At 2:24 PM, Blogger John Ettorre said...

A lot of truth and insight in this, TJ, which I would expect. But of course the bottom line remains supply and demand, and since millions of people will always continue to want to write and publish under their own names (including novices who aren't doing it for financial reasons), the oversupply of writing isn't likely to ever change.

At the same time, the web utterly changes the dynamics of the demand side, since it's a publishing platform with essentially unlimited space, thus undercutting the traditional economic equation, which rested on a limited space for writing. All of this also helps explain why traditional media earn only cents on the dollar for their web ads versus print ads. It has the same root cause--a geometrically expanding inventory from which to choose, for readers and advertisers.

 
At 3:16 PM, Blogger Art Durkee said...

There's an expectation with online publishing that it OUGHT to be given away for free. Which in many cases is all it's worth, of course. But then when something worthwhile does come down the pike, that people should feel "honored" that you'd read it, but they certainly shouldn't have to pay for reading it.

To be honest I can see a lot of sides to that issue. On the one hand, I think the expectation is ridiculous: you wouldn't expect a lawyer to give their trained services away for free, so why would you expect other trained skill-holders to do the same? On the other hand, so many artists and creatives DO give away at least SOME of their work for free (I am guilty as charged) that the expectations are only reinforced.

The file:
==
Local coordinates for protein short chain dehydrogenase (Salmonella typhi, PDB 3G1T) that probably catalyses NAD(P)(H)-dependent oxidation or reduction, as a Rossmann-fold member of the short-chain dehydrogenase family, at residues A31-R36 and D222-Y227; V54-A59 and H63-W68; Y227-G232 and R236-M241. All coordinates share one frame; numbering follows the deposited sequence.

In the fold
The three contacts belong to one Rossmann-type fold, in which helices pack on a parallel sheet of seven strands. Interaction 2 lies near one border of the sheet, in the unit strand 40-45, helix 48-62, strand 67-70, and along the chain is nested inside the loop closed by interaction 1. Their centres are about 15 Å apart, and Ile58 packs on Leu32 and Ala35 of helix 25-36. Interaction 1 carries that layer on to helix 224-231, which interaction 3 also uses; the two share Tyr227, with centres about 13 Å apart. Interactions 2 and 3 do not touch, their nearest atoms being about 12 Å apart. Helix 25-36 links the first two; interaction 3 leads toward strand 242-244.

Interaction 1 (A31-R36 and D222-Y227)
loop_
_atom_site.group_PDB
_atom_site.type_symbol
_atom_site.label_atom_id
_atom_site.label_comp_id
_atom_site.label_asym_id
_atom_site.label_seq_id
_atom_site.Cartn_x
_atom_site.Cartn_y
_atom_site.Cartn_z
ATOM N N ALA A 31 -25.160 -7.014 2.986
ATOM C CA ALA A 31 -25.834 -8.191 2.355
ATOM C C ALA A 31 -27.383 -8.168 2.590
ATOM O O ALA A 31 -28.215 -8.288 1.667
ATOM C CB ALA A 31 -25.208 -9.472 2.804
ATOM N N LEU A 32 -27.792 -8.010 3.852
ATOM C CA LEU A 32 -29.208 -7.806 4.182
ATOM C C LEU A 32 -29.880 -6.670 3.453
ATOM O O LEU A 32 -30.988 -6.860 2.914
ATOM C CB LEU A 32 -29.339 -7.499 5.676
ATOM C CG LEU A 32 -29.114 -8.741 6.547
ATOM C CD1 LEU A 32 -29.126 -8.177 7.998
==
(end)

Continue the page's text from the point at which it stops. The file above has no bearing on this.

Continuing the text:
So we must admit that we're partially complicit in the process if not totally responsible for the climate in which it operates.

 
At 3:19 PM, Blogger John Ettorre said...

You've touched on a key point, Art (actually more than one): you have to make sure you're only giving away some of your work, and in a way that strategically stokes demand for more of it, and for more targetted uses and applications. It's largely the same dynamics as in the visual arts, I'm sure.

 
At 8:33 AM, Blogger John Ettorre said...

Here's one Seattle writer's unequivocal take on this issue:

http://caroltice.com/blog/27